In my third and final post about Windows Phone 8.1, I’m looking back on the past four months of running the beta release and hitting the highs and lows. To be honest, there are far more things to celebrate in the latest phone OS than there are things to complain about but when you use your phone as much as I do, there are certainly a few things that could be improved.
Joining the list of things that are done great is the new and improved web browsing experience using Microsoft’s Internet Explorer 11. I notice that sites that aren’t optimized for mobile browsing work just as well as they do on my PC with no loss of functionality and that is great when it comes to sites I need to use while on the go. Sites like my online banking website for a bank that doesn’t have an app yet for Windows phone, only iOS and Android.
Apparently, Microsoft has “dumbed down” some of the functionality in IE11 for Windows Phone so that it looks similar to the browsing experience on iOS and Android devices because most web developers only test their sites against those two mobile browsers. Microsoft has exceeded the current state of web standards compliance with IE 11 for Windows Phone, hopefully mobile web developers will accept the fact that a mobile browser can do more and start supporting that in their mobile sites.
The more I use Cortana (and Bing on my PC) the more efficient it has become. Cortana now has four months of data from me and it has been keeping me informed on topics that interest me better than ever. Cortana is also becoming more fun. Some of the things that my kids liked about Siri were missing from Cortana at launch. You couldn’t joke much with Cortana early on, it seemed to be strictly business but now I’ve found you can have a little more fun with it. Asking Cortana what noises different animals make results in Cortana attempting to make the appropriate sound. One of my favorites is asking Cortana “What does the fox say?” Based on the new commercial that compares Cortana to Siri, Microsoft is ready to have a little more fun it too. If you haven’t seen it, watch the commercial here (https://www.youtube.com/watch?v=w0pjD4qpIpg) and see what I mean.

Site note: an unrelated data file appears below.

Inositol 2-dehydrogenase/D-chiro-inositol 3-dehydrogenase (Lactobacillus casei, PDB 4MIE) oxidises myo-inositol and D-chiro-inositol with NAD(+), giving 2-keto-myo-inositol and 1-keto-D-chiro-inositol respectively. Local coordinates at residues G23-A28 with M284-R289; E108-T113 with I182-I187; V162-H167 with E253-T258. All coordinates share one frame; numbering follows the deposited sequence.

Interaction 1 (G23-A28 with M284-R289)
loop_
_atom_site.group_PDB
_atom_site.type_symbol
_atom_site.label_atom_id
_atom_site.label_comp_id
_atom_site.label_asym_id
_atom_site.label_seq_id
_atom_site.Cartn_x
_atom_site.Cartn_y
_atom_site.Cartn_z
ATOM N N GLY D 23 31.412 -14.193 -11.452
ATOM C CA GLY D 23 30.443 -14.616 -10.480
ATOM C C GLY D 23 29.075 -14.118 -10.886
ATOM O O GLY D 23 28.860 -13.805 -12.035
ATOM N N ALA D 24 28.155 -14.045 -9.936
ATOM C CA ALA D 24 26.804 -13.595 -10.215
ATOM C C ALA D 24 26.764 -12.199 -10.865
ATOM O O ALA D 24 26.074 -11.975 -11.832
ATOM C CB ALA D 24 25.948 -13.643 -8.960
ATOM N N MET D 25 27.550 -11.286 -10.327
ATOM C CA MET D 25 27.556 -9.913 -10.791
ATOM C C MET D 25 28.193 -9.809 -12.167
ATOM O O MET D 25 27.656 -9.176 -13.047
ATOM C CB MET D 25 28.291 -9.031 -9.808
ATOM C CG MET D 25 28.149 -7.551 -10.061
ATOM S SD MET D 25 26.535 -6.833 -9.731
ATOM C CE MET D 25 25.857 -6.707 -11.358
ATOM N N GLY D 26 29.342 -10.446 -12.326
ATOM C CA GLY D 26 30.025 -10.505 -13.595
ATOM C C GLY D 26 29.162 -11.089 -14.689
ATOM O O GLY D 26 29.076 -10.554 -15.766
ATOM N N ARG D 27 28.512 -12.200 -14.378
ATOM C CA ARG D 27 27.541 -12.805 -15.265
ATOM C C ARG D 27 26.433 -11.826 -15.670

The last update to the developers preview that I’m running (Version 8.10.14147.180) adds a few small tweaks like the ability to create folders on the start screen to better organize apps and includes the ability to forward multiple text messages as a single text message. These types of continual small improvements are the things that take a phone OS from good to great and it appears that Microsoft is implementing this strategy of constant small improvements across its entire product and service offerings. No longer will users have to wait for monumental Service Pack releases to see functionality improvements or bug fixes and that gives me further hope that the Windows Phone market share is going to continue growing.
The only complaints I’ve had over the past four months while running the developers preview relates to power. I haven’t measured it but it appears that my battery doesn’t last as long on Windows Phone 8.1 as it did on Windows Phone 8.0. I’m hoping that Microsoft continues to look for ways to give users all the powerful tools while finding a way to conserve battery. I’ve also experienced the “heat” issue with my Nokia Lumia Icon. When using the GPS app or sharing my internet, my phone gets very hot. In reading through the Windows Phone forums and blogs this appears to be a problem for a few different handsets running Windows 8.1. No word on a resolution yet but each time Microsoft releases an update, I’m hopeful that this bug will be addressed. Battery life is an important consideration for every mobile phone user, not just the hyper mobile set that seldom find themselves in front of their desk.
I am eager to see what the final build of Windows Phone 8.1 looks like and what improvements Microsoft will make to the product in that final release. It appears that other manufacturers are getting behind Windows Phone and the new OS with the latest phone to be (unofficially) announced being HTC’s flagship handset the HTC One M8 on Verizon. Hopefully this trend continues for those of us who are heavily invested in the Microsoft ecosystem giving us more choices and helping us get more from our investment. For those readers that missed our presentation at the last NAVUG meeting, be sure to look us up at Directions to see how combining Microsoft Dynamics, Office 365 and Windows Phone gives you the ultimate in productivity and connectivity wherever you need to get work done.